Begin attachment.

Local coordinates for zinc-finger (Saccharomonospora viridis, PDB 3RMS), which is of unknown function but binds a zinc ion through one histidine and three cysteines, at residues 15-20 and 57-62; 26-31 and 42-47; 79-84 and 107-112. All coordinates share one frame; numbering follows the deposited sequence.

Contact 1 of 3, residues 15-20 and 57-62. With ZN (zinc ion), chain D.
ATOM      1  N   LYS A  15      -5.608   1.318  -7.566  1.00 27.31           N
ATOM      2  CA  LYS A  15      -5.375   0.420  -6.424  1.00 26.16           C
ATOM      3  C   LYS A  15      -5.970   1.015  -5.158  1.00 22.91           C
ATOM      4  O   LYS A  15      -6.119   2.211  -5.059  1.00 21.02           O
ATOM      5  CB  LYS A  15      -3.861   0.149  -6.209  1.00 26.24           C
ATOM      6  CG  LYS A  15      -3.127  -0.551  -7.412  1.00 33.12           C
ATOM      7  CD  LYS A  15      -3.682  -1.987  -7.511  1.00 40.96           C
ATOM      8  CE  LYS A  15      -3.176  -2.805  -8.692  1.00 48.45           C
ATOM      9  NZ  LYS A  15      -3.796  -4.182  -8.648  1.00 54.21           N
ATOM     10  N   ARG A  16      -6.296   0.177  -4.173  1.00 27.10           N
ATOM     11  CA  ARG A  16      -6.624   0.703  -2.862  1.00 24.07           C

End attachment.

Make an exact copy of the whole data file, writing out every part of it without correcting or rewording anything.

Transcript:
Local coordinates for zinc-finger (Saccharomonospora viridis, PDB 3RMS), which is of unknown function but binds a zinc ion through one histidine and three cysteines, at residues 15-20 and 57-62; 26-31 and 42-47; 79-84 and 107-112. All coordinates share one frame; numbering follows the deposited sequence.

Contact 1 of 3, residues 15-20 and 57-62. With ZN (zinc ion), chain D.
ATOM      1  N   LYS A  15      -5.608   1.318  -7.566  1.00 27.31           N
ATOM      2  CA  LYS A  15      -5.375   0.420  -6.424  1.00 26.16           C
ATOM      3  C   LYS A  15      -5.970   1.015  -5.158  1.00 22.91           C
ATOM      4  O   LYS A  15      -6.119   2.211  -5.059  1.00 21.02           O
ATOM      5  CB  LYS A  15      -3.861   0.149  -6.209  1.00 26.24           C
ATOM      6  CG  LYS A  15      -3.127  -0.551  -7.412  1.00 33.12           C
ATOM      7  CD  LYS A  15      -3.682  -1.987  -7.511  1.00 40.96           C
ATOM      8  CE  LYS A  15      -3.176  -2.805  -8.692  1.00 48.45           C
ATOM      9  NZ  LYS A  15      -3.796  -4.182  -8.648  1.00 54.21           N
ATOM     10  N   ARG A  16      -6.296   0.177  -4.173  1.00 27.10           N
ATOM     11  CA  ARG A  16      -6.624   0.703  -2.862  1.00 24.07           C